“Do you think it was a Good Samaritan?” asks Officer Jacobs.

“If he was all that ‘good,’ why didn’t he phone 911?” Megan replies.

“Maybe he didn’t have cellphone reception,” Jacobs suggests.

“For two days? He should have reported it by now,” reasons Megan. “Take a look at the point of impact. Tire tracks swerve back and forth before hitting the victim.

“Though compromised by the downpour, there appears to be some blood spatter. Fifty feet later, the body lands here. Someone drags it away. Even more curious are these iridescent splashes where the water beads up. It’s as though someone did an amateur job of cleaning the scene.”

“What chemical do you think this is?” asks Jacobs.

“If I had to venture a guess, I’d say something found in a trunk—perhaps antifreeze or break fluid. I’ll have the crime lab confirm,” Anthony says. “Get some castings of the footprints in the grass!” Megan tells officers gathering evidence. “Photograph and bag anything suspicious.”

“Take a look over here where the skid marks end,” Jacobs shouts.

Kneeling down close to the pavement, Megan says, “It looks like faint bloody footprints. At sunset, I want this entire area photographed under blacklight.”

“Why do you think the victim was out here in the first place?” Jacobs asks.

“That is a question that deserves an answer. The driver’s license is obviously fake. The address on it is a vacant lot. There are no buildings near here for 10 miles, yet the victim was on foot… expand the search perimeter another 100 yards,” Anthony instructs a dozen other officers processing the scene.

A policeman discovers some pieces of rope about 20 yards from the body and more 10 yards away. Between the two locations is a shoe that matches the one John Doe is wearing. The findings are photographed and bagged.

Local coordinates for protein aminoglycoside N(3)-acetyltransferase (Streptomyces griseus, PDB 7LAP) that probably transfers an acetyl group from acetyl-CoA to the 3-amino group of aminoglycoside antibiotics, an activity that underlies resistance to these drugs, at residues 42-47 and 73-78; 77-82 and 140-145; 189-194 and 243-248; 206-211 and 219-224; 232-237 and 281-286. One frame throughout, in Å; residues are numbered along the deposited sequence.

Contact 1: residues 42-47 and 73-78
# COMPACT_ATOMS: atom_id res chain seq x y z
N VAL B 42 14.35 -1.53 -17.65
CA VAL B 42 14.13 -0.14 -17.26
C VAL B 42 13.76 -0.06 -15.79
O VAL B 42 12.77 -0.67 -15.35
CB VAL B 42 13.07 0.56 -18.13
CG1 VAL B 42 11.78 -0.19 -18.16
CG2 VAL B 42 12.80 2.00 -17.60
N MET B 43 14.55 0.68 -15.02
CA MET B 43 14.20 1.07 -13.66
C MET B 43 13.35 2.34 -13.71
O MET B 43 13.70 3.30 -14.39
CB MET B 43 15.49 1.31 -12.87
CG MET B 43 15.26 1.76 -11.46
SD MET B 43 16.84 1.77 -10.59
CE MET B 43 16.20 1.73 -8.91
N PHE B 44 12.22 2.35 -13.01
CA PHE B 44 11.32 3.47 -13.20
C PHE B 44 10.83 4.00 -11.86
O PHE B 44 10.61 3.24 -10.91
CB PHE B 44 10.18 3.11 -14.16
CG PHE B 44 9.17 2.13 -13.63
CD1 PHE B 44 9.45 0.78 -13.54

Detective Anthony allows the coroner to take the body but advises, “I need a full report as soon as possible… and see if there is evidence of restraints on the victim’s wrists or ankles.”

“All cases are rush. I’ll get on this one right away though,” the coroner replies.

The Concerns

Dan is unproductive at work because of the distractions from the prior night. So at 6 o’clock in the evening, he clocks out. When the valet brings his car, he examines the cleaning carefully, inside and out, before tipping.

On the way home, Dan begins doubting whether he thoroughly rinsed the blood down the drain at the car wash. Perhaps someone else used the stall since then. Maybe not.

He drives back to the self-car wash to look. No one is using the same stall. He parks, walks over to it with his head down, puts money into the machine, and sprays the area with the high-pressure hose.

Someone from the next stall, who apparently saw him walking up, shouts, “It cleans better when you drive your car into the stall!”

Not wanting to engage in conversation, Dan stops spraying without a reply. As the stranger looks on, he walks back to his exotic car and drives to the dealership to replace the broken headlamp.